The tarpon roll in unison again as they hit he bank. Their tails gently sliding under water as they slow down and make the turn against the grass.
Damn I love this.” says the guide. It’s just so cool watching them roll. You kind of don’t even want to catch them.
“Yeah, I know what you mean,” the sport says. But he’s thinking what? Not want to catch them? What the hell is he talking about. I’ve come all this way, I definitely want to catch one.
“Because it’s really not about catching them, there’s something more to it then that. You know what I mean?” The guide continues.
“No, I don’t, I’ve never caught one.”
“Oh yeah, that’s right, you’ve never done this before. Well we should catch one then. Just do everything right and you’ll be fine. You ready?”
He’s already begun his pep talk to himself before the guide finishes. A mental checklist of how it will all go down. Hold on to the the fly at the hook, hands loose, keep your eye on the fish, keep you backcast up, don’t break your wrist, left hand moves with the right hand on the front haul, lead the fish, tighten, animate the fly with tiny wiggles and shakes, strike hard with the line hand, keep your rod low, bend your knees, watch the line clear on to the reel and get ready for the jump. Come on man, you can do this. This is it, your chance, your moment, keep it together. Relax… get ready! Here they come. Lots of them. Wow, is this really going to happen?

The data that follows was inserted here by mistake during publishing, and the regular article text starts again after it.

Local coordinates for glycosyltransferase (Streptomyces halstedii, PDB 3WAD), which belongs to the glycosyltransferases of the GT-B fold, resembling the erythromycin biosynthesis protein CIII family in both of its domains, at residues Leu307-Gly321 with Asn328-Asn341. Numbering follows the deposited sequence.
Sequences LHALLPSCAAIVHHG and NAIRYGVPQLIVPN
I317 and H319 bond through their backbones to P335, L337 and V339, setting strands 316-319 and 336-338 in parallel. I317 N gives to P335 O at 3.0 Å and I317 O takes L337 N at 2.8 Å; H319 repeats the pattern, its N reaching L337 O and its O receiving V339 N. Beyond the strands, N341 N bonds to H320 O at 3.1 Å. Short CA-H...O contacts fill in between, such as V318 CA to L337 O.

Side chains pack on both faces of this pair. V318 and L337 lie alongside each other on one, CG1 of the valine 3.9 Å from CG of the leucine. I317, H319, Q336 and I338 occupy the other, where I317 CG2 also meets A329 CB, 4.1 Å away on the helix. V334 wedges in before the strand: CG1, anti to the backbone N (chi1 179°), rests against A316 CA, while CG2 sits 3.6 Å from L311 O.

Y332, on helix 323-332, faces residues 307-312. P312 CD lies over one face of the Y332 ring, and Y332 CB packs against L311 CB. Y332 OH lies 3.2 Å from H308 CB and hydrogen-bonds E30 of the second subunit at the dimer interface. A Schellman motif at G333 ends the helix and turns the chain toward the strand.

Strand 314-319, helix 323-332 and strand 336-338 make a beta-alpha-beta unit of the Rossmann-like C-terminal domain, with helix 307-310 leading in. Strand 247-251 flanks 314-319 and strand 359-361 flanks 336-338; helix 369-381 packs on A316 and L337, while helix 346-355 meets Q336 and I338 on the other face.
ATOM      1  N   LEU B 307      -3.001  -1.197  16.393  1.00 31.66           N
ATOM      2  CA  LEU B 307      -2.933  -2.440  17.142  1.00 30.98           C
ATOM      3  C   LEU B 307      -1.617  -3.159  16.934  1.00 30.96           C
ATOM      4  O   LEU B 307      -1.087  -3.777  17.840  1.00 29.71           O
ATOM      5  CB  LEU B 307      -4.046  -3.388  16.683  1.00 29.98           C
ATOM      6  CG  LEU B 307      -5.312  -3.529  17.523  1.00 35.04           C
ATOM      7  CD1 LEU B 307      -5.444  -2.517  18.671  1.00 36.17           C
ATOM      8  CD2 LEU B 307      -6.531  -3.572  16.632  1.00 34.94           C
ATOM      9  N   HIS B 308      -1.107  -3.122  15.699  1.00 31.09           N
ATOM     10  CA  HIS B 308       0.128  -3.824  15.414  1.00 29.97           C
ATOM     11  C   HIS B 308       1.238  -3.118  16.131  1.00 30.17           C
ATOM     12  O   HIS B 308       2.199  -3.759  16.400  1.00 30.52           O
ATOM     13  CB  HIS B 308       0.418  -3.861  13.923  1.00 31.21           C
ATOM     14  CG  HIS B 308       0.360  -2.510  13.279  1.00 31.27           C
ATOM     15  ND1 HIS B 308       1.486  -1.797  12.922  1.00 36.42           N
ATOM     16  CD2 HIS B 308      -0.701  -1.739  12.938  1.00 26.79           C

“Wait,… let them come in a bit further. Don’t forget to lead them….ready…
Just like he had done hundreds of times before, he throws the fly into the water and lifts the rod into the backcast.
THWAP! The fly nails the top end of the rod and sticks.
“Damn it. Quick, get it off!”
He reaches for the fly and grabs air. The fly is beyond his reach yet he’s still grabbing at it. He’s scared and not thinking, panicking.
“Put the rod down,” the guide instructs…still grabbing…. “Put the rod down”….still grabbing…”Put the rod down!!!”
He drops the rod to the deck and clutches the fly. After shaking it free from the tip of the rod he throws it out of the boat.
The guide watches the fly sink below the deck and warns, “Get the fly away from the boat.”
The tarpon are rolling closer now, there’s still plenty of time for a shot. Instinctually reacting to the situation he starts to cast.